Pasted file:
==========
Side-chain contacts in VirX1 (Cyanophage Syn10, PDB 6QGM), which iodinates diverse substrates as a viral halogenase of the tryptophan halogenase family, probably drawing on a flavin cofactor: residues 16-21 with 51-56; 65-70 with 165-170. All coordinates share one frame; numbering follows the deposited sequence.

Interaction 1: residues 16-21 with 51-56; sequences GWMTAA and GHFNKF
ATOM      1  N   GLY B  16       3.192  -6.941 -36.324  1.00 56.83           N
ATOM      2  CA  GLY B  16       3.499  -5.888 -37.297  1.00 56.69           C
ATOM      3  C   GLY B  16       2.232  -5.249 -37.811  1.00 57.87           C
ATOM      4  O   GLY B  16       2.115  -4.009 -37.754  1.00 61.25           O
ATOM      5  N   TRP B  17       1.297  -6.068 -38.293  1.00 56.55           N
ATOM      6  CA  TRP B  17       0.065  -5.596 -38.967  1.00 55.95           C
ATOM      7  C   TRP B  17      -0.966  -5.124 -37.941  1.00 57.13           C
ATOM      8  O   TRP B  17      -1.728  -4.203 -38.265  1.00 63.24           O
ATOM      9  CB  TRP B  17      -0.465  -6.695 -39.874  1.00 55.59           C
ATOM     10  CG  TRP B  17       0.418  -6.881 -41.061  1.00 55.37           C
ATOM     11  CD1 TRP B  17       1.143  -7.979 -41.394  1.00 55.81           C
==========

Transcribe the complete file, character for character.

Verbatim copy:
Side-chain contacts in VirX1 (Cyanophage Syn10, PDB 6QGM), which iodinates diverse substrates as a viral halogenase of the tryptophan halogenase family, probably drawing on a flavin cofactor: residues 16-21 with 51-56; 65-70 with 165-170. All coordinates share one frame; numbering follows the deposited sequence.

Interaction 1: residues 16-21 with 51-56; sequences GWMTAA and GHFNKF
ATOM      1  N   GLY B  16       3.192  -6.941 -36.324  1.00 56.83           N
ATOM      2  CA  GLY B  16       3.499  -5.888 -37.297  1.00 56.69           C
ATOM      3  C   GLY B  16       2.232  -5.249 -37.811  1.00 57.87           C
ATOM      4  O   GLY B  16       2.115  -4.009 -37.754  1.00 61.25           O
ATOM      5  N   TRP B  17       1.297  -6.068 -38.293  1.00 56.55           N
ATOM      6  CA  TRP B  17       0.065  -5.596 -38.967  1.00 55.95           C
ATOM      7  C   TRP B  17      -0.966  -5.124 -37.941  1.00 57.13           C
ATOM      8  O   TRP B  17      -1.728  -4.203 -38.265  1.00 63.24           O
ATOM      9  CB  TRP B  17      -0.465  -6.695 -39.874  1.00 55.59           C
ATOM     10  CG  TRP B  17       0.418  -6.881 -41.061  1.00 55.37           C
ATOM     11  CD1 TRP B  17       1.143  -7.979 -41.394  1.00 55.81           C